– Speak clearly and concisely
– Ask questions
– Allow for and provide feedback
– Don’t be afraid to make mistakes
Learning to recognise the nuances of ESL learners.
Language features of an ESL speaker
Use of connected speech
– Sounds modified, omitted, added, weakened
Use of expressive devices demonstrated by an ESL speaker
– Change the pitch, stress, paralinguistic in nature
Recognising these features allows teachers to design activities specifically to cater for the adaptation and relevance to the student. They are therefore aware of the culturally significant differences and changes in the way expressive devices, connected speech, lexicons and grammar are used in the English language.
We also need to recognise that ESL learners mental and social processing is typically culturally influence and can sometimes be perceived as “slow”. The retrieval of words, and phrases from memory & putting them together into appropriate sequences can be encouraged and improved with numerous activities centred around interaction with others. It is within these social situations students learn to listen and empathise, take turns and read verbal and non-verbal cues.
Suggested classroom speaking activities that can promote successful oracy:
– Acting from a script (production and learning)
– Communication games such as; information gap, Pictionary, finding similarities, 20 questions.
– Discussion activities such as buzz groups – use of predictions, decision-making tasks, instant comments tasks, unprepared conversation on a topic of interest.
– Prepared talks – writing a script including discourse used when speaking
– Prepared questionnaires
– Simulation and role-play of real life scenarios or a simulated environment can provide very valuable in the classroom as l long as it is relevant to the students personal experiences. Dramatic play is particularly successful in younger learners. They are also engaging and allows the student’s to explore their own ideas, opinions and perceptions.
Recommended websites for dramatic play ideas:
Further suggested classroom speaking activities that can promote successful oracy:
– Information gap activities
– Two speakers have different bits of information
– Describe and draw
– Find the differences
– Example website: http://www.spotthedifference.com/explorer.asp?g=2
– Describe and draw – 3 people face the window and draw a picture following instructions….start please
– Telling stories – Once upon a time (when? Where? Who? What happened? Moral of the story is…..)
– Information-gap again: parts of the story in groups
– Re-telling/Re-count stories – Own stories: family, friends, holidays…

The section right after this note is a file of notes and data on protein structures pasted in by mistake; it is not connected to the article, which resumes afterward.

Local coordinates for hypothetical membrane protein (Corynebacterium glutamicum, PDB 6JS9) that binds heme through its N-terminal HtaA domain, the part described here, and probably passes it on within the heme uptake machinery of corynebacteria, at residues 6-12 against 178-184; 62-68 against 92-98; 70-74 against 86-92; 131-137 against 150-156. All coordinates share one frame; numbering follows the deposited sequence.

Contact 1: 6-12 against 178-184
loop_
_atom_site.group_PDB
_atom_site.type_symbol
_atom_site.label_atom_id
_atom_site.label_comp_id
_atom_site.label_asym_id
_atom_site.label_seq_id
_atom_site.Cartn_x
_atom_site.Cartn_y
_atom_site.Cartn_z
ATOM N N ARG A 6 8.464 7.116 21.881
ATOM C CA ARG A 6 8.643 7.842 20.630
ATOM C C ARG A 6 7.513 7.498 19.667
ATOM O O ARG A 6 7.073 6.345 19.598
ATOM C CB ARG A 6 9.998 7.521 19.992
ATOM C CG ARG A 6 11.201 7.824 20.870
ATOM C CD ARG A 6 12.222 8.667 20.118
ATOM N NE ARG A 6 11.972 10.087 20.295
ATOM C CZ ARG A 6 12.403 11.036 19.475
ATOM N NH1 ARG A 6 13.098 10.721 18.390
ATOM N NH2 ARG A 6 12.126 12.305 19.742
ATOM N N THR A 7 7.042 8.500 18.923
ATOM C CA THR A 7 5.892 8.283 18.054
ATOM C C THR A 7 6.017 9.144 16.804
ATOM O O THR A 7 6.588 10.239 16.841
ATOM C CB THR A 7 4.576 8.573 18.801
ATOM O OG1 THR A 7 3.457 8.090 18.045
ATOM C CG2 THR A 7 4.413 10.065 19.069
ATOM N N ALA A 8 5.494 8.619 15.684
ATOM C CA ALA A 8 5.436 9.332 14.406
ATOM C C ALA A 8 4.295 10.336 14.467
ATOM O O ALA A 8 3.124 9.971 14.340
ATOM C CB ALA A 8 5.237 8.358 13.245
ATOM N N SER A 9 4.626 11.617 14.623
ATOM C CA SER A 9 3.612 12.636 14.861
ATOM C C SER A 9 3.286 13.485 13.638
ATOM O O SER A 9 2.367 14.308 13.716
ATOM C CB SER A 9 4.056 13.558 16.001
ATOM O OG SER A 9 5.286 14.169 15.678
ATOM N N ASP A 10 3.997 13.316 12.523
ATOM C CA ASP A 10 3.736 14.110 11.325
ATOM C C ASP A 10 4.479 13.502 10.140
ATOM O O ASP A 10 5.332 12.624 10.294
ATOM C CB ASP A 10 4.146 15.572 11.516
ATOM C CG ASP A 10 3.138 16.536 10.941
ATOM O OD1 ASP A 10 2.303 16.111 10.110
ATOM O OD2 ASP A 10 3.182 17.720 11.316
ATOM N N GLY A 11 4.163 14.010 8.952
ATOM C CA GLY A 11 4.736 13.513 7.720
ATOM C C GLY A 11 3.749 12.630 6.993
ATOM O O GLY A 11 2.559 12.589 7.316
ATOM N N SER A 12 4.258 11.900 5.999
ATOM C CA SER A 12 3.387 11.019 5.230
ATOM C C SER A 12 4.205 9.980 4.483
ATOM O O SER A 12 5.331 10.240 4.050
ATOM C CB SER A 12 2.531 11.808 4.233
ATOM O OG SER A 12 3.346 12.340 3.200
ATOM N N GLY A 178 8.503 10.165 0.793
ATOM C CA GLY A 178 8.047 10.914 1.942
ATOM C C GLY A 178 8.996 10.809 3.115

– Favourite objects
– Meeting and greeting: formal role-play
– Students’ presentations
What do teachers do during speaking activity?
– Participation is okay – but don’t take over!
– Intervene if students are stuck
– Keep an eye on the fluidity of an activity
– Don’t answer your own questions
– Don’t over-explain
– Let the students do what they must!!
– Correcting speaking
– Teacher listens and makes note
– Gentle correction/reformulation
– Correct when you decide: treat it is ‘our mistake’
– Or make it private and individual
Recommended Books for further reading and ideas…
Communication Games – Jill Hadfield
Elementary, Intermediate & Advanced levels.
Discussions that work – Penny Ur
Excellent & stimulating suggestions for task based fluency activities
Keep talking – Friederike Klippel
Lots of good ideas for warmers, discussions, stories etc
Once Upon a time – John Morgan & Mario Rinvolucri
Excellent book for using stories in the classroom.
The Q Book – John Morgan & Mario Rinvolucri
Very interesting. Goes back to the importance of using questions for students
Challenge to think – Frank, Rinvolucri & Berer
Some good ideas
Non Stop Discussion Workbook – George Rooks
A whole book of ranking activities based around discussion and debating ideas.
The Standby Book – Seth Lindstomberg
Lots of good ideas for speaking & the other skills too.
Kirkland, L. D., & Patterson, J. (2005). Developing Oral Language in Primary Classrooms. Early Childhood Education Journal, 32(6), 391-395.
Leow, R. P. (1998). The Effects of Amount and Types of Exposure on Adult Learners L2 Development in SLA. The Modern Language Journal, 82, 49-68.
Martinsen, R. A., Baker, W., Bowan, J., & Johnson, C. (2011). The Beneﬁts of Living in Foreign Language Housing: The Effect of Language Use and Second-Language Type on Oral Proﬁciency Gains. The modern Language Journal, 95, 274.
Vygotsky, L. (1978). Mind in Society: Development of Higher Psychological Processes. Havard University Press.